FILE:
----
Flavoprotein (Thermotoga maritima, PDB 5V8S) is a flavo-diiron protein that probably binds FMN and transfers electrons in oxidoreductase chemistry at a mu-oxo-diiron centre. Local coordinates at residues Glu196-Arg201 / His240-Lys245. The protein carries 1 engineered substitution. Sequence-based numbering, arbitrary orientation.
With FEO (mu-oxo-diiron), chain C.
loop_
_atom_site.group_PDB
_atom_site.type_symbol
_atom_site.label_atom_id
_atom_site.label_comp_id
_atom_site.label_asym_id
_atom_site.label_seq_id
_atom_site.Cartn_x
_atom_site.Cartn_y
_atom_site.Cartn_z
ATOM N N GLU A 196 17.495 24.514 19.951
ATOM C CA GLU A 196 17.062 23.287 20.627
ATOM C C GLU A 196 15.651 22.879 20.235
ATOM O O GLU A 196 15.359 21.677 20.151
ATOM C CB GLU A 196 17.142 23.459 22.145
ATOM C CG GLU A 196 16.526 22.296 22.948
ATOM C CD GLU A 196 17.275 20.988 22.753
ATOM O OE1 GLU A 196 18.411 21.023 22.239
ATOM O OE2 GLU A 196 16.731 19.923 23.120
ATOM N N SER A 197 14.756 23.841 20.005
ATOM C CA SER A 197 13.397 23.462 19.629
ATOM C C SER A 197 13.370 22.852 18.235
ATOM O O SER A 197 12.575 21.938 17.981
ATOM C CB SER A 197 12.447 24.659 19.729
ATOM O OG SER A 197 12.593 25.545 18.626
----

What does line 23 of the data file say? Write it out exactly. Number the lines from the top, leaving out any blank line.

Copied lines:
ATOM C CA SER A 197 13.397 23.462 19.629